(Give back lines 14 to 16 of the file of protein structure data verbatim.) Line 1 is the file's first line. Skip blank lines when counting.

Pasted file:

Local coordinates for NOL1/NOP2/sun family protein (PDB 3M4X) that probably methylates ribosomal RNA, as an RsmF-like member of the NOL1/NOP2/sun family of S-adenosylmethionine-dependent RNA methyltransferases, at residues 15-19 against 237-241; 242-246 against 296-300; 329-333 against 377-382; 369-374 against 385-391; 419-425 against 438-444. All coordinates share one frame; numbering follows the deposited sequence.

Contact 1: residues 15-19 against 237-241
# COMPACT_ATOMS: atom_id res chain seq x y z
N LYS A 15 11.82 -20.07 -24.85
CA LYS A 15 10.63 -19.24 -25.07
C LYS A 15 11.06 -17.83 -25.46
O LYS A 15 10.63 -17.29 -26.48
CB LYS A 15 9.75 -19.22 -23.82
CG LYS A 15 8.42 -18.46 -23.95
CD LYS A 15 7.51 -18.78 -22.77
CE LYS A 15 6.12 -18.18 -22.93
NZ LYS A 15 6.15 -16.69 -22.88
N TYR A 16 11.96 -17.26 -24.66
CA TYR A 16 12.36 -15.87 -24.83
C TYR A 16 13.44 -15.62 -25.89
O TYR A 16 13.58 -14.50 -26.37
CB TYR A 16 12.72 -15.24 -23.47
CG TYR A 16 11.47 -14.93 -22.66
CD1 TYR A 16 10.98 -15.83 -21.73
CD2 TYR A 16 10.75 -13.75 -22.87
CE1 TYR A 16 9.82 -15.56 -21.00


CA TYR A 16 12.36 -15.87 -24.83
C TYR A 16 13.44 -15.62 -25.89
O TYR A 16 13.58 -14.50 -26.37